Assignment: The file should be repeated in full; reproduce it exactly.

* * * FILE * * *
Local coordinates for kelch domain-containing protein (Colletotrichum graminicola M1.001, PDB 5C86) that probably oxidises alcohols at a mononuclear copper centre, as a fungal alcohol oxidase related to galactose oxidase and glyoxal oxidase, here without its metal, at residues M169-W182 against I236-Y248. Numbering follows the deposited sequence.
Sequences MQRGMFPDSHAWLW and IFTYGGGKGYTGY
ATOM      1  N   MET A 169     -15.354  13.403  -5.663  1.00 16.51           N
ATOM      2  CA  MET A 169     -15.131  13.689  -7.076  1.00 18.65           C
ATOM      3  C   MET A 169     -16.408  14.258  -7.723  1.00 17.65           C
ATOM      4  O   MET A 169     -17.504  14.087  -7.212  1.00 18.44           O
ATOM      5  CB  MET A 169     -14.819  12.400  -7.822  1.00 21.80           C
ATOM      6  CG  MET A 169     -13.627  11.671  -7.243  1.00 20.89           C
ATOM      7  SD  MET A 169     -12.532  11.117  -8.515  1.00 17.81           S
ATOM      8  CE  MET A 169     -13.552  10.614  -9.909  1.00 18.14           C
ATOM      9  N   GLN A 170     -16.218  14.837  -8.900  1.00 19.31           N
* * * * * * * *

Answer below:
Local coordinates for kelch domain-containing protein (Colletotrichum graminicola M1.001, PDB 5C86) that probably oxidises alcohols at a mononuclear copper centre, as a fungal alcohol oxidase related to galactose oxidase and glyoxal oxidase, here without its metal, at residues M169-W182 against I236-Y248. Numbering follows the deposited sequence.
Sequences MQRGMFPDSHAWLW and IFTYGGGKGYTGY
ATOM      1  N   MET A 169     -15.354  13.403  -5.663  1.00 16.51           N
ATOM      2  CA  MET A 169     -15.131  13.689  -7.076  1.00 18.65           C
ATOM      3  C   MET A 169     -16.408  14.258  -7.723  1.00 17.65           C
ATOM      4  O   MET A 169     -17.504  14.087  -7.212  1.00 18.44           O
ATOM      5  CB  MET A 169     -14.819  12.400  -7.822  1.00 21.80           C
ATOM      6  CG  MET A 169     -13.627  11.671  -7.243  1.00 20.89           C
ATOM      7  SD  MET A 169     -12.532  11.117  -8.515  1.00 17.81           S
ATOM      8  CE  MET A 169     -13.552  10.614  -9.909  1.00 18.14           C
ATOM      9  N   GLN A 170     -16.218  14.837  -8.900  1.00 19.31           N